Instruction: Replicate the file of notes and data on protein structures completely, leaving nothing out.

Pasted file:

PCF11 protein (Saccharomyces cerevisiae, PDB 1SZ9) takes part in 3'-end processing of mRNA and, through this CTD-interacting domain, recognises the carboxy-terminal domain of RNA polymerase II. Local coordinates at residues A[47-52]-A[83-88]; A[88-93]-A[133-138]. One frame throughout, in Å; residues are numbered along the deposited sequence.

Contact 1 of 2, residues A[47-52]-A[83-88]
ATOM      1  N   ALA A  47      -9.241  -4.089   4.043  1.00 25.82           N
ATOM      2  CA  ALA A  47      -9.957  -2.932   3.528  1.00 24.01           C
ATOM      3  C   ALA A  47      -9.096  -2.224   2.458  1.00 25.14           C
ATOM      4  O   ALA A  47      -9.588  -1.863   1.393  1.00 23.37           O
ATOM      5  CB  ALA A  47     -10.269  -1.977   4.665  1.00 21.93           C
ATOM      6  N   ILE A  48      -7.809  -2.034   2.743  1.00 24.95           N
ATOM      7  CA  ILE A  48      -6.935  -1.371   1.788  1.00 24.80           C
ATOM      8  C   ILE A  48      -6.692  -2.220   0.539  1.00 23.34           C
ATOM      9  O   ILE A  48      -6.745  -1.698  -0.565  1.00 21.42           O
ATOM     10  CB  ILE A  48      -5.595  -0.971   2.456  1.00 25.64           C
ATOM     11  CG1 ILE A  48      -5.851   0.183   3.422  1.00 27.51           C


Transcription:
PCF11 protein (Saccharomyces cerevisiae, PDB 1SZ9) takes part in 3'-end processing of mRNA and, through this CTD-interacting domain, recognises the carboxy-terminal domain of RNA polymerase II. Local coordinates at residues A[47-52]-A[83-88]; A[88-93]-A[133-138]. One frame throughout, in Å; residues are numbered along the deposited sequence.

Contact 1 of 2, residues A[47-52]-A[83-88]
ATOM      1  N   ALA A  47      -9.241  -4.089   4.043  1.00 25.82           N
ATOM      2  CA  ALA A  47      -9.957  -2.932   3.528  1.00 24.01           C
ATOM      3  C   ALA A  47      -9.096  -2.224   2.458  1.00 25.14           C
ATOM      4  O   ALA A  47      -9.588  -1.863   1.393  1.00 23.37           O
ATOM      5  CB  ALA A  47     -10.269  -1.977   4.665  1.00 21.93           C
ATOM      6  N   ILE A  48      -7.809  -2.034   2.743  1.00 24.95           N
ATOM      7  CA  ILE A  48      -6.935  -1.371   1.788  1.00 24.80           C
ATOM      8  C   ILE A  48      -6.692  -2.220   0.539  1.00 23.34           C
ATOM      9  O   ILE A  48      -6.745  -1.698  -0.565  1.00 21.42           O
ATOM     10  CB  ILE A  48      -5.595  -0.971   2.456  1.00 25.64           C
ATOM     11  CG1 ILE A  48      -5.851   0.183   3.422  1.00 27.51           C